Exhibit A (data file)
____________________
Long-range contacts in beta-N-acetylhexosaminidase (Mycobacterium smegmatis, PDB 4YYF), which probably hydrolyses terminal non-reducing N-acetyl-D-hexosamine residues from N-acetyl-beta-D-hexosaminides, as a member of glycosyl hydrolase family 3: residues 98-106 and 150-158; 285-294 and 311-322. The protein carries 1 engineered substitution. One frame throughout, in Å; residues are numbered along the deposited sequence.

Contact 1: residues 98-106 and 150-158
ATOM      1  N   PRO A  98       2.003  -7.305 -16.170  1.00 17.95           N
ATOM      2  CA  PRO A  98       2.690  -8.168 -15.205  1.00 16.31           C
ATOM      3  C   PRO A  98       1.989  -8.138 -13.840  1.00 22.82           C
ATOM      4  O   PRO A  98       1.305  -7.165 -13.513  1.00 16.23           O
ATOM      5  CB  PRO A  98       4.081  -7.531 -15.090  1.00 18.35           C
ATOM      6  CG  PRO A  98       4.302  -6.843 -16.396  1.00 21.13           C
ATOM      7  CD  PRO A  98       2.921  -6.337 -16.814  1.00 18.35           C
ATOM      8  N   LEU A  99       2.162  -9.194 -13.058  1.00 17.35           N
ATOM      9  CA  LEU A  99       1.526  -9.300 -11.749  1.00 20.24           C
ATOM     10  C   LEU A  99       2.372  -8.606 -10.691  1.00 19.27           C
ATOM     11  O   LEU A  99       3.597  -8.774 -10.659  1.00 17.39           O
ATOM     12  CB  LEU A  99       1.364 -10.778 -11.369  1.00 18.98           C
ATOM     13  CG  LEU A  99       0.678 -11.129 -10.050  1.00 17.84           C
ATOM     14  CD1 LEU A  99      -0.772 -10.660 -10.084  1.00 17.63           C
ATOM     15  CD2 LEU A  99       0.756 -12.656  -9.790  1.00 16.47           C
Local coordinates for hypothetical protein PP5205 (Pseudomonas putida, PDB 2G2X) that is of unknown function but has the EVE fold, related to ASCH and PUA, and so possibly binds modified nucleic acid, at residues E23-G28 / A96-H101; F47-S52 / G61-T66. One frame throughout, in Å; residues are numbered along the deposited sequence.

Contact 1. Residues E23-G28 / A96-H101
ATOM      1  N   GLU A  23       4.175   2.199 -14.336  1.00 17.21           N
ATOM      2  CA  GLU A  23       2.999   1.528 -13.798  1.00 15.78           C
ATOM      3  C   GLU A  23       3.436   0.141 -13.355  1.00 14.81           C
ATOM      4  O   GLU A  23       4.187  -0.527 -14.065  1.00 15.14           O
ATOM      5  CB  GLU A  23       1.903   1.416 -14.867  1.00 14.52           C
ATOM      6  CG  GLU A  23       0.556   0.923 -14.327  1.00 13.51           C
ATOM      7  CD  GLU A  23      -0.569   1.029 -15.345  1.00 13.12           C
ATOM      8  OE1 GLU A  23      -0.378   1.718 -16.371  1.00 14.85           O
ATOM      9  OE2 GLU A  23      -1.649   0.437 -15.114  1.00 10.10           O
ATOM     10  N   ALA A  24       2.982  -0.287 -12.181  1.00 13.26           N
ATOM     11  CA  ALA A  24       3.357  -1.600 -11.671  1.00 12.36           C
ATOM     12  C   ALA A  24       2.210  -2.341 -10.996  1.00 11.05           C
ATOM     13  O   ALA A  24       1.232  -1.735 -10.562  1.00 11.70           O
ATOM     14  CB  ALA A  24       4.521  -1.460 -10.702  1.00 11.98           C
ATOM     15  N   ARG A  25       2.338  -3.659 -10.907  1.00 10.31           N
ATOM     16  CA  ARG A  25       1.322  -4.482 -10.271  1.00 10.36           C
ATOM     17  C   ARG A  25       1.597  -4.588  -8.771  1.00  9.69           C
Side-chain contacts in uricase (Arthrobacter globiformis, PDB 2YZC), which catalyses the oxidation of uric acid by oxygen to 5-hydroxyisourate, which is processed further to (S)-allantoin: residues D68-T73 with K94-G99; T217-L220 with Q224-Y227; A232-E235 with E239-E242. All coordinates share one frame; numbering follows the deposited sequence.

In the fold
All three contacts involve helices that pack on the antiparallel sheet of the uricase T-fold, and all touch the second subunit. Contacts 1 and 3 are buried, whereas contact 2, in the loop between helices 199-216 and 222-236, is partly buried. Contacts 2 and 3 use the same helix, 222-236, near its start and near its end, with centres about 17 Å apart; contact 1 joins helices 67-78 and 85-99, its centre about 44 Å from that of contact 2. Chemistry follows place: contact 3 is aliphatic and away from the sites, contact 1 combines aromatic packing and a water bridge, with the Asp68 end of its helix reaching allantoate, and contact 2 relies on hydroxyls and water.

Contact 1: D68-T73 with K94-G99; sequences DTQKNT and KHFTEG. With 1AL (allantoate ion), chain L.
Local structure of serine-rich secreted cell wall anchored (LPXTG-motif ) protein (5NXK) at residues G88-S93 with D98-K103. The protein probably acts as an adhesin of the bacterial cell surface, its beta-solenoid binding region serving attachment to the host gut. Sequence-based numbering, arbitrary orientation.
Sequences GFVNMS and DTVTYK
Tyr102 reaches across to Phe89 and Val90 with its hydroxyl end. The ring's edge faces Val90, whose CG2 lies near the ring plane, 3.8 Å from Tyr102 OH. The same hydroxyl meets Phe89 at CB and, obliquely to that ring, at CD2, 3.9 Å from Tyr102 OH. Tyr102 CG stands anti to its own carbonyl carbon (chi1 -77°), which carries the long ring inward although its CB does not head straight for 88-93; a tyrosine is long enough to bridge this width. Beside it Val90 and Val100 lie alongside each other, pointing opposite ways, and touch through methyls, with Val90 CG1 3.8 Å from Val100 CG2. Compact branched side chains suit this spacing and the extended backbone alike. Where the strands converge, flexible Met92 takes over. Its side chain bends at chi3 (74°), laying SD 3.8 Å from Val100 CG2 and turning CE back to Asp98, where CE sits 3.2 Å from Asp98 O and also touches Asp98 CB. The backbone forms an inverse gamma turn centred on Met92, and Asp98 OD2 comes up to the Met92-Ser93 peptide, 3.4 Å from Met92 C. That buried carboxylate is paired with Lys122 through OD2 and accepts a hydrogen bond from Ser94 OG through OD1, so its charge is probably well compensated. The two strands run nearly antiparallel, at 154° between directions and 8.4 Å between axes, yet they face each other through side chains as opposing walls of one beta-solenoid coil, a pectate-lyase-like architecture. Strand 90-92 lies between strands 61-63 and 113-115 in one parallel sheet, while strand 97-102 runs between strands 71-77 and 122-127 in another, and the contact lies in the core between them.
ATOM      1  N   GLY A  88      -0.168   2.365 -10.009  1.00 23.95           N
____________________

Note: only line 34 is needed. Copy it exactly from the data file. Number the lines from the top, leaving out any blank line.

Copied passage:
ATOM     15  N   ARG A  25       2.338  -3.659 -10.907  1.00 10.31           N